Do you ever find while you are doing your work a thought comes to mind, but by the time you have finished what you were doing in order to concentrate on that thought, it has disappeared? This happens a lot, especially for those who have dyslexia and dyspraxia. People with dyslexia and dyspraxia often suffer with poor Working Memory. Working Memory is anything that you can keep in your attention and work with at any one time.
For people with a good Working Memory, thoughts enter your consciousness in a much more ordered and controlled way. These thoughts stick around for longer so are easier to use and manipulate. For people with a poor Working Memory this is not the case, thoughts enter your consciousness randomly pushing out current thoughts, but just as quickly as they arrive they disappear.
Think of a room as being your consciousness. Outside this room are lots of people waiting to enter the room. These people represent your thoughts, ideas, information and memories. If your Working Memory is good then this room is bigger so more people can go in at once. They will queue up outside waiting to be called. Once the room is full or they are no longer paid attention to people will start to leave.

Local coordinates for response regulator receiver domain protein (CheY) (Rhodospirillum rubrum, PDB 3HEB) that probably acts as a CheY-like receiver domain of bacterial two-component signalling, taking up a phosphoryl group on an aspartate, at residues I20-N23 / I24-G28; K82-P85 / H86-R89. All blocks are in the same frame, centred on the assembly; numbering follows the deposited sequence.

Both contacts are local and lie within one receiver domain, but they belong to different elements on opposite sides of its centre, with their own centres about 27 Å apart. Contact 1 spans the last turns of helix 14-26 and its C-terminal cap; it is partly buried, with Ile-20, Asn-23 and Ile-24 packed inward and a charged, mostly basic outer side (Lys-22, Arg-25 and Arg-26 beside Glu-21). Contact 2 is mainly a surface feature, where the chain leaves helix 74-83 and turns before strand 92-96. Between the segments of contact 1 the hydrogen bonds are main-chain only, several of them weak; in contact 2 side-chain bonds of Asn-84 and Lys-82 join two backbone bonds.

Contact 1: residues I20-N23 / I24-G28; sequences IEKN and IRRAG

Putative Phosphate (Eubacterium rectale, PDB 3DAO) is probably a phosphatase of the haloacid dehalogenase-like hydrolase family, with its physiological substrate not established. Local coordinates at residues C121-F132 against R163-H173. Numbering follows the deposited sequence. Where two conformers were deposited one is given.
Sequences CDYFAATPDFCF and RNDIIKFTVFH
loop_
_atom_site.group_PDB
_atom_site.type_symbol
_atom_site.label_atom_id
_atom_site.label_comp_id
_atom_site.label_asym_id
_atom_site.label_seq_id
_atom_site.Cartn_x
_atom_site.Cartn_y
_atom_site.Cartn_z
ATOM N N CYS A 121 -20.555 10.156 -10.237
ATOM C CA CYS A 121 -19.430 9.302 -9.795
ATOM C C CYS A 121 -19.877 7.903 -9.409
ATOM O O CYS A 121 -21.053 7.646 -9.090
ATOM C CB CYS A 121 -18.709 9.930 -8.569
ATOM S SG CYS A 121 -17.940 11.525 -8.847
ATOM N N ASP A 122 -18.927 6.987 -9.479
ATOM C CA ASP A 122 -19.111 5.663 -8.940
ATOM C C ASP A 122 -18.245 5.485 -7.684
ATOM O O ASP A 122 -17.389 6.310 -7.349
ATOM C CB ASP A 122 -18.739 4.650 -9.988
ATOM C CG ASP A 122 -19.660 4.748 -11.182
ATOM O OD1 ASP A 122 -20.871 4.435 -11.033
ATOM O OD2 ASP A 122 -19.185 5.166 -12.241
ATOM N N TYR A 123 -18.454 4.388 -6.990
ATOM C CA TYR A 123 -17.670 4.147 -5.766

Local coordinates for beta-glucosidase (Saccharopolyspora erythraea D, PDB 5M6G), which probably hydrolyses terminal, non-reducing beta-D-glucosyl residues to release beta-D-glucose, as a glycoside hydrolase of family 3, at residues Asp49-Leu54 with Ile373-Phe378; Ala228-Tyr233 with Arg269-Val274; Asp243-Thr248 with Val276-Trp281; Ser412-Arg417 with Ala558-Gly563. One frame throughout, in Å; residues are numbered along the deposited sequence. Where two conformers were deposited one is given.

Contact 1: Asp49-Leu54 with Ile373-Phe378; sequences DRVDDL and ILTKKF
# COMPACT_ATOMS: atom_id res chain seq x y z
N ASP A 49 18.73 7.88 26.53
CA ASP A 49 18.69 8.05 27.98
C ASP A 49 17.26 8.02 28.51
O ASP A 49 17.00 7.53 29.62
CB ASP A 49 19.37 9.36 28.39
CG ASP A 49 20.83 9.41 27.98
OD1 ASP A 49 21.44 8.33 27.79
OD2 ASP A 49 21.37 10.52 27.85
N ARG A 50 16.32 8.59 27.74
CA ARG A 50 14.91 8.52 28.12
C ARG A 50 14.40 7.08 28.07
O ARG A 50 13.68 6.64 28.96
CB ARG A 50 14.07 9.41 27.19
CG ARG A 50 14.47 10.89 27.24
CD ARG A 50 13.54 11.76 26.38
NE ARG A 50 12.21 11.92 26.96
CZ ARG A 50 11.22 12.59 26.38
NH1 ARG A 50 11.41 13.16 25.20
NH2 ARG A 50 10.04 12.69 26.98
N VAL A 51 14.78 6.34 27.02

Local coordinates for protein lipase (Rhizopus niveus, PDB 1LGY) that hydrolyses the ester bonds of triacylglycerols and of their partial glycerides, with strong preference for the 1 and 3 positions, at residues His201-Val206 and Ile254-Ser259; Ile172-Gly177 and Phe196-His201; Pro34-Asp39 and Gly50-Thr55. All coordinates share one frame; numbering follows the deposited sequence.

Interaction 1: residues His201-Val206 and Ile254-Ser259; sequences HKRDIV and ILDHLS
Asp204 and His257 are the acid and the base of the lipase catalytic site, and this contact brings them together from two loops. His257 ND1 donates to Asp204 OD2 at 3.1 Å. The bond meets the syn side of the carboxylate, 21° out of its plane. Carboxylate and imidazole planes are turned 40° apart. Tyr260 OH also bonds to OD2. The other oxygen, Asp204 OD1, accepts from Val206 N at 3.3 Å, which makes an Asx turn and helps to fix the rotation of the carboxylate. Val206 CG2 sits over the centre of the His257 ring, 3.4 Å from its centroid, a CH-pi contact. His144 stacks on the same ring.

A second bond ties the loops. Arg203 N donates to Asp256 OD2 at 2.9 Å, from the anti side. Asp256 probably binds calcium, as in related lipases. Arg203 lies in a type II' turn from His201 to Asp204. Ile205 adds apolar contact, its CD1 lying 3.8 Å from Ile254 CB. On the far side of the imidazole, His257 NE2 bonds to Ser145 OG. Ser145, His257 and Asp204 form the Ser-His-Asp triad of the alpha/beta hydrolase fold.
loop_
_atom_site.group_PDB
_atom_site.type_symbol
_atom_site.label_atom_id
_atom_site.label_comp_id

If your Working Memory is poor then this room is smaller. However, this does not stop the same amount of people trying to get in, resulting in people randomly having to leave to make room for others. The people outside the room are also a little more chaotic so do not always enter the room in an orderly fashion.
Because of this people with a poor working memory are more likely to forget things, go off on tangents, have random thoughts, and will often find it hard to concentrate on more than one thing at once. Don’t get me wrong, people with good working memories experience this too, just not so readily.
One thing to bear in mind is that people with dyslexia and dyspraxia are often tested for Working Memory and told theirs is below average, or poor compared with their other skills. But usually psychologists only test Working Memory for sounds. The Working Memory for pictures can be excellent. There are plenty of strategies for transferring things you hear into images and most of the time dyslexics find this easier to remember.
We’ve transferred a lot of our best ideas into an interactive e-learning video. The video explores this topic in more detail, takes you through a process to work out how your memory works best and then suggests options for strategies.
View the Genius Within e-learning packages